State governments are always in a hurry to implement projects. It is understandable from a Chief Minister’s point of view. I explained to them that SIA had to be done within a six-month period, and in a country where land is the only source of social security is it unnatural to expect that it takes three to four years to acquire land?
The apprehension was that the time taken for acquisition would increase; the costs of acquisition were going up, naturally. But it is better to take more time initially in acquiring the land rather than face protests later. The 2013 Bill had a consensus; it did not have unanimity. People went along as they realised that there was a balance to be had—between the need to acquire land for industrialisation and urbanisation and the need to protect farmers’ interests. The ultimate objective of the Bill was to push people into the land-buying route—if land is required, let them buy the land. But if they wanted the government to acquire the land, they would have to adhere to the discipline of the law of the land. Congress Chief Ministers are not autonomous actors; they belong to the Congress party and have to fall in line with the policies of the party. It was the Congress party that took a view on the Bill. There is of course a two-way relationship. For example, on multi-brand retail, Dr Manmohan Singh convinced the party: the party was reluctant but its apprehensions were assuaged. Similarly, on the 123 nuclear agreement and the free trade agreement, the government had one view, the party had another. There is a symbiotic relationship between the party and the government.
The government does not seem to be relenting on withdrawing the amendments and has instead accused the opposition of misleading people.
The argument the Prime Minister has given in the “Mann Ki Baat” address is completely bogus. There is a Fourth Schedule to the 2013 Act which includes 13 Acts, including laws that govern acquisition for highways, railways, power projects, etc. What does the 2013 Act say, Section 105 (3)? It says that within one year of coming into force of the Act, these 13 Acts would be amended to bring their compensation and R&R on a par with the 2013 Act. The fact that Mr Modi has done it is making a virtue out of necessity. He was mandated to do it. He has not done anyone a favour. Any government would have had to do it. Why did they have to wait till December 31? They could have done it earlier if they were so committed to farmers. This is an argument to hide the real intent.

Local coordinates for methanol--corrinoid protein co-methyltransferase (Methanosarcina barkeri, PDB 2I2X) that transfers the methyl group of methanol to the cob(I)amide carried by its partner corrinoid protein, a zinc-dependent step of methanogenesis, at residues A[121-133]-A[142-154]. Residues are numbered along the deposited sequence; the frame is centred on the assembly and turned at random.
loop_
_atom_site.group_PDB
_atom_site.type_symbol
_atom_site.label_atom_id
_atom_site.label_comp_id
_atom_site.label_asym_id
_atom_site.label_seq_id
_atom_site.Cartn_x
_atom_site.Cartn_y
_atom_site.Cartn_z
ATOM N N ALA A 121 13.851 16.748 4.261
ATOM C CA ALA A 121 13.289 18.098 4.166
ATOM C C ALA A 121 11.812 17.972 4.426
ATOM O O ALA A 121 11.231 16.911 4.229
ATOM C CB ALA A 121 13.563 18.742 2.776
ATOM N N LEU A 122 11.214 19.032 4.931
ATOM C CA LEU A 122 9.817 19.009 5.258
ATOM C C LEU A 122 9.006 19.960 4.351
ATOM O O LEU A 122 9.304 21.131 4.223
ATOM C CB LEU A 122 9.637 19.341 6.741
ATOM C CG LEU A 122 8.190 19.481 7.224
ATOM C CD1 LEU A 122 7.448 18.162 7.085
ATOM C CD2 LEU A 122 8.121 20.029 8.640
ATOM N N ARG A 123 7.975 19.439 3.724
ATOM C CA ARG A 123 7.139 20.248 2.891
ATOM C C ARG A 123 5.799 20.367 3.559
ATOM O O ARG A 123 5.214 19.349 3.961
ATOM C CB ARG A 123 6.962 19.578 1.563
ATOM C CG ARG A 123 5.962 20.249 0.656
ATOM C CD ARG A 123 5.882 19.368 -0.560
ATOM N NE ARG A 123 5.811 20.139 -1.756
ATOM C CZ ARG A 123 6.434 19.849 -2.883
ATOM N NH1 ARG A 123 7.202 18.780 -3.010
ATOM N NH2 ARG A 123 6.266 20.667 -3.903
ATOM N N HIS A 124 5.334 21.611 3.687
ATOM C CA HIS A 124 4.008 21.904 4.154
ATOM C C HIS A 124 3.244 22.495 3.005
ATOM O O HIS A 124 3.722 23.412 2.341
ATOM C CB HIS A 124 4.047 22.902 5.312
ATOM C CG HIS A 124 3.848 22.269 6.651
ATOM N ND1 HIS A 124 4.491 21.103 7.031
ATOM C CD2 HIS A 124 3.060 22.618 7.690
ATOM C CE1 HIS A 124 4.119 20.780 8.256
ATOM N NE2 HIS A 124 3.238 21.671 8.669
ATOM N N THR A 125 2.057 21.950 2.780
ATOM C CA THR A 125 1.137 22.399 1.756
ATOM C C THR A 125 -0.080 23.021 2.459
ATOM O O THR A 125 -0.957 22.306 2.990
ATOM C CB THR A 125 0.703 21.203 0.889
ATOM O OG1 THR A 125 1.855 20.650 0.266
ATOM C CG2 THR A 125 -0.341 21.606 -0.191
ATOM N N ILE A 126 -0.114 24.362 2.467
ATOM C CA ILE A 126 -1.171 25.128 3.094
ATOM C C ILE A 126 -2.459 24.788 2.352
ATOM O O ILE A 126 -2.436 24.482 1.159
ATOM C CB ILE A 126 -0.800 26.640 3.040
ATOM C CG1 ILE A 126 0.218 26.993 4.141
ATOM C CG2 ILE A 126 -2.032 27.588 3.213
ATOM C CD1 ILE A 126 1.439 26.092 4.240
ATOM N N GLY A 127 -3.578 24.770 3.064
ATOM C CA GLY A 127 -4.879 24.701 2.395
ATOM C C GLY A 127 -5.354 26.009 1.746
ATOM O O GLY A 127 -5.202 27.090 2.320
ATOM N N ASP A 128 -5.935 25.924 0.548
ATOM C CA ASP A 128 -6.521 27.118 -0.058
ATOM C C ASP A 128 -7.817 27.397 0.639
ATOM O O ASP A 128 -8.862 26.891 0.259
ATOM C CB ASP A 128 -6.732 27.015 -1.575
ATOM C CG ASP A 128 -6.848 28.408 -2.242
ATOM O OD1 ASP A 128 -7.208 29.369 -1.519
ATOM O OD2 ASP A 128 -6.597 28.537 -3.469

The real intent is revealed in the fact that one of the amendments not only allows for the acquisition of land for industrial corridors, but allows for land acquisition up to one kilometre on either side of the industrial corridor. This will be a repeat of the havoc caused by the example of land acquisition on the Yamuna Expressway.
Unlike the 2013 Act, which limits acquisition to government and private companies, the amendment allows acquisition for any entity, trust, etc. Land can be acquired for the RSS, the Bajrang Dal or the Hedgewar Foundation. Even the promise of employment is not new. It is there in the 2013 Act.
Many parties, including the NDA allies, have not supported the amendments. What the government will do I have no idea. Our position is clear; they should go back to the 2013 law.